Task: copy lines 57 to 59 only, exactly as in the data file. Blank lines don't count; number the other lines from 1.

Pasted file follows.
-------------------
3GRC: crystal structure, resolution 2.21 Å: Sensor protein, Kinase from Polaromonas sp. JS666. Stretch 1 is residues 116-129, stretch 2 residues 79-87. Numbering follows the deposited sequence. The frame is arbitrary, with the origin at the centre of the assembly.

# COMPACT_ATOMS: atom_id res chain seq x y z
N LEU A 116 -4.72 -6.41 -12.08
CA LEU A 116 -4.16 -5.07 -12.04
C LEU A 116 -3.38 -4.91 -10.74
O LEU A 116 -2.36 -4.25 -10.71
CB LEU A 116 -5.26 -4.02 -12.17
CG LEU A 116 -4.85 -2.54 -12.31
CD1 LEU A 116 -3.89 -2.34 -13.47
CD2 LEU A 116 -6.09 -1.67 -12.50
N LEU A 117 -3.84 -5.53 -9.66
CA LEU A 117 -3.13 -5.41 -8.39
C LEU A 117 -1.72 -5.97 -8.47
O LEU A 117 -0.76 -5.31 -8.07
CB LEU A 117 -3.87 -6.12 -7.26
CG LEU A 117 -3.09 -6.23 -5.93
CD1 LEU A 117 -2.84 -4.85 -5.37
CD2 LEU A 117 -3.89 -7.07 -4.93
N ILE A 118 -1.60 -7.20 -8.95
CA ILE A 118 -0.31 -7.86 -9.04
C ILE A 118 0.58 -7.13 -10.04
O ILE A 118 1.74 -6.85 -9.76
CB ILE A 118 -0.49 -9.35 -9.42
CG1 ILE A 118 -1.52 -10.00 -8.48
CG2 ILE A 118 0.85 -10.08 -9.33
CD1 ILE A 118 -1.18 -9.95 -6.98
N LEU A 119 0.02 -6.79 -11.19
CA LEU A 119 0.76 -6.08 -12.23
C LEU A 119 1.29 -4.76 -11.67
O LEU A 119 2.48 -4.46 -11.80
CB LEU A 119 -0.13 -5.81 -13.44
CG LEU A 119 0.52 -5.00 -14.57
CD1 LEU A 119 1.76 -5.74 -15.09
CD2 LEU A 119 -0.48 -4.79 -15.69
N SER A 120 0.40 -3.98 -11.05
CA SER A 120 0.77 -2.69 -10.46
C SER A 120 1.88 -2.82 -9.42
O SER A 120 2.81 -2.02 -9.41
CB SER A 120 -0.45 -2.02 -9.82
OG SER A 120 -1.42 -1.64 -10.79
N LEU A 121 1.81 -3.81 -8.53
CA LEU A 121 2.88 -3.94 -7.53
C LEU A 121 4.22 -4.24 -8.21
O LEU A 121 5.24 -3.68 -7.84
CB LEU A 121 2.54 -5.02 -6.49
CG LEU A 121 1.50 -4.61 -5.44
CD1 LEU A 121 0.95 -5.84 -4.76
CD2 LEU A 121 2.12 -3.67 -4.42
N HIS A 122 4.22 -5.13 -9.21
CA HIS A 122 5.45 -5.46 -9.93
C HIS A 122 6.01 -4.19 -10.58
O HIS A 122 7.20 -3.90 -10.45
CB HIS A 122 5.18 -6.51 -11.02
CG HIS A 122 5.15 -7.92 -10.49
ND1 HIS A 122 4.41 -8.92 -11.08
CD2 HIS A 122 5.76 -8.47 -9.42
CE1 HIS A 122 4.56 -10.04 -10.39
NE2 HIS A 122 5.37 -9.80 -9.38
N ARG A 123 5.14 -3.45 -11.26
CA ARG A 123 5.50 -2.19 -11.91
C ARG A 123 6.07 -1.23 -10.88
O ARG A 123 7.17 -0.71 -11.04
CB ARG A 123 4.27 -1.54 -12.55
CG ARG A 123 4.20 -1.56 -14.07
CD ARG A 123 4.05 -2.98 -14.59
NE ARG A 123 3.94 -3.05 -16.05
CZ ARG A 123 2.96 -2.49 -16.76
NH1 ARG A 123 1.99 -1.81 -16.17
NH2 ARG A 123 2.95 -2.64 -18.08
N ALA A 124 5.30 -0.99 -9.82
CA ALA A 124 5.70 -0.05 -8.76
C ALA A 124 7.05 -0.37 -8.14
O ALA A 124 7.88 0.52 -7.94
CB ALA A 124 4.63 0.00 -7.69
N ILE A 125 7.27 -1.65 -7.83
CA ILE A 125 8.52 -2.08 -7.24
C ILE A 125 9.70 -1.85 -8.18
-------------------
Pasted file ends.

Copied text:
CE1 HIS A 122 4.56 -10.04 -10.39
NE2 HIS A 122 5.37 -9.80 -9.38
N ARG A 123 5.14 -3.45 -11.26